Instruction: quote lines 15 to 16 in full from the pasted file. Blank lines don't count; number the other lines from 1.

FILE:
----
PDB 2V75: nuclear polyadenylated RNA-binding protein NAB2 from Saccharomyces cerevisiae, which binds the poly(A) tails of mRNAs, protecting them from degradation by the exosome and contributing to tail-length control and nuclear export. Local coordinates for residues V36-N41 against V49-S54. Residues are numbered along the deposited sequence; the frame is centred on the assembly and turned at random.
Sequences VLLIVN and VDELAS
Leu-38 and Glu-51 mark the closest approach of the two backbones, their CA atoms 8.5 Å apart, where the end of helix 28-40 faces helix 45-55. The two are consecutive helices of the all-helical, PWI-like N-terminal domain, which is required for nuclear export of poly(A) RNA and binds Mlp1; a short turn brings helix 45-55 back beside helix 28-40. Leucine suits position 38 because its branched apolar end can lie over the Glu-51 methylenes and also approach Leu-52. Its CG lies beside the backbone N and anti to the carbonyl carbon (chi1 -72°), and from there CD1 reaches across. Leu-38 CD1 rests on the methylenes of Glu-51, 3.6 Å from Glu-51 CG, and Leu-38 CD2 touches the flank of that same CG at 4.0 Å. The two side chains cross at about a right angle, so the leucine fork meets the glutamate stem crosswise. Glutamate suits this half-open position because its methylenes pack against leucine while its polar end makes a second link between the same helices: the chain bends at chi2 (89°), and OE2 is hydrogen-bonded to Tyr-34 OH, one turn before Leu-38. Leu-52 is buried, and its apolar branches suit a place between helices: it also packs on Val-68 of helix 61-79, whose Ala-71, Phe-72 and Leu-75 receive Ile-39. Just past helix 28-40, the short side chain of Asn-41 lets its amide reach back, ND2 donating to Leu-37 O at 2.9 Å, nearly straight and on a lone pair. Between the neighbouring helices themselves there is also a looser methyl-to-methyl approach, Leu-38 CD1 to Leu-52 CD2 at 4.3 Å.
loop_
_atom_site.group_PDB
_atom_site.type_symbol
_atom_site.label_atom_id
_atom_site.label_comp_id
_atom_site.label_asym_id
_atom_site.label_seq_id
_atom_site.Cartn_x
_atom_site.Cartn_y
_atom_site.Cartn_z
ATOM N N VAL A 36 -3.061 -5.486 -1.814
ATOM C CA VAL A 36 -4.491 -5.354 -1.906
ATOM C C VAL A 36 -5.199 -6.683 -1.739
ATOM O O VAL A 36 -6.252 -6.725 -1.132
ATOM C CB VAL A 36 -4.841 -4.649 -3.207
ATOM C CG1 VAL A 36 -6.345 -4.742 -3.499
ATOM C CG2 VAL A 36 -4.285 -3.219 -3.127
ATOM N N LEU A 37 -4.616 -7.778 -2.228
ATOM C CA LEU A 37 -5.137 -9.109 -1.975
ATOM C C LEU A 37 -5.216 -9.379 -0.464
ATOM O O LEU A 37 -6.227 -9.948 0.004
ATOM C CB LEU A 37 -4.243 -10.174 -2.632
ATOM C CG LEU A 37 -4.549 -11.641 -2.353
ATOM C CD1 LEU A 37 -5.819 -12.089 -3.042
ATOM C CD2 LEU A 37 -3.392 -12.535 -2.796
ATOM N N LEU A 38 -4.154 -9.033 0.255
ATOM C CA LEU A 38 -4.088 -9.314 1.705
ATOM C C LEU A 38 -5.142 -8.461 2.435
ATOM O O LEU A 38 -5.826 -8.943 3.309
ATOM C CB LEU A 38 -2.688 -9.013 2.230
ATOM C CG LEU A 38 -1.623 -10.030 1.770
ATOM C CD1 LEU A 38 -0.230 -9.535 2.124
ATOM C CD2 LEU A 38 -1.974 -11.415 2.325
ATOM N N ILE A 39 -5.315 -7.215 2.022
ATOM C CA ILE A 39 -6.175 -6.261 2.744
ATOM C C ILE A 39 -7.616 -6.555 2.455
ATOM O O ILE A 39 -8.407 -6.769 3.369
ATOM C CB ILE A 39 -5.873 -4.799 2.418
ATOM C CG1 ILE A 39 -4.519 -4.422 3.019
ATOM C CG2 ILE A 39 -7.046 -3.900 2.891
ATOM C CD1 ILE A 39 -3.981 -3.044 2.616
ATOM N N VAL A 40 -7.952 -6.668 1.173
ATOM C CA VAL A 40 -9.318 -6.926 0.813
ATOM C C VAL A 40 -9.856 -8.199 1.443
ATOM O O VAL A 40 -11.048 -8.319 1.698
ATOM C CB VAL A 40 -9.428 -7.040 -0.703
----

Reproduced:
ATOM C CA VAL A 36 -4.491 -5.354 -1.906
ATOM C C VAL A 36 -5.199 -6.683 -1.739